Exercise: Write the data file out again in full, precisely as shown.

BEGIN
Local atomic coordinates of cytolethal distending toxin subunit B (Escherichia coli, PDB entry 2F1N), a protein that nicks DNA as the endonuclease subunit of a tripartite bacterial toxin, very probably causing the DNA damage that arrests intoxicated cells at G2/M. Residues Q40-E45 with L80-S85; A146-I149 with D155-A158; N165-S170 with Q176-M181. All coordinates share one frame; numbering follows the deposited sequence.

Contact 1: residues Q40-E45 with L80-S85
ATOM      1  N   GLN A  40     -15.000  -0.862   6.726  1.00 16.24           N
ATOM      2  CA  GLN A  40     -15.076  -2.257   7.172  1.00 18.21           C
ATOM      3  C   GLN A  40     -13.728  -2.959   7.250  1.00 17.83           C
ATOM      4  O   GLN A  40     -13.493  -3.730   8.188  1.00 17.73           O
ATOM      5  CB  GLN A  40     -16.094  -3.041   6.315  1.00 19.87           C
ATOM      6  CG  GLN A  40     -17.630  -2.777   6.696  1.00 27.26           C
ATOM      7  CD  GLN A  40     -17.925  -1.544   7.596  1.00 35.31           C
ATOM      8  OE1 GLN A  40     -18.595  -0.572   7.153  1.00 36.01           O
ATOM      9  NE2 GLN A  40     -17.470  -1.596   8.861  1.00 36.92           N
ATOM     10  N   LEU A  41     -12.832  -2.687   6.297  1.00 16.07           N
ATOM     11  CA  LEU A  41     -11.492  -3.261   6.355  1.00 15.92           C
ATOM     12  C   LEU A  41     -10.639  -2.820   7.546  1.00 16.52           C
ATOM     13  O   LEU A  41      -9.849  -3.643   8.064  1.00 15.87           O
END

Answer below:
Local atomic coordinates of cytolethal distending toxin subunit B (Escherichia coli, PDB entry 2F1N), a protein that nicks DNA as the endonuclease subunit of a tripartite bacterial toxin, very probably causing the DNA damage that arrests intoxicated cells at G2/M. Residues Q40-E45 with L80-S85; A146-I149 with D155-A158; N165-S170 with Q176-M181. All coordinates share one frame; numbering follows the deposited sequence.

Contact 1: residues Q40-E45 with L80-S85
ATOM      1  N   GLN A  40     -15.000  -0.862   6.726  1.00 16.24           N
ATOM      2  CA  GLN A  40     -15.076  -2.257   7.172  1.00 18.21           C
ATOM      3  C   GLN A  40     -13.728  -2.959   7.250  1.00 17.83           C
ATOM      4  O   GLN A  40     -13.493  -3.730   8.188  1.00 17.73           O
ATOM      5  CB  GLN A  40     -16.094  -3.041   6.315  1.00 19.87           C
ATOM      6  CG  GLN A  40     -17.630  -2.777   6.696  1.00 27.26           C
ATOM      7  CD  GLN A  40     -17.925  -1.544   7.596  1.00 35.31           C
ATOM      8  OE1 GLN A  40     -18.595  -0.572   7.153  1.00 36.01           O
ATOM      9  NE2 GLN A  40     -17.470  -1.596   8.861  1.00 36.92           N
ATOM     10  N   LEU A  41     -12.832  -2.687   6.297  1.00 16.07           N
ATOM     11  CA  LEU A  41     -11.492  -3.261   6.355  1.00 15.92           C
ATOM     12  C   LEU A  41     -10.639  -2.820   7.546  1.00 16.52           C
ATOM     13  O   LEU A  41      -9.849  -3.643   8.064  1.00 15.87           O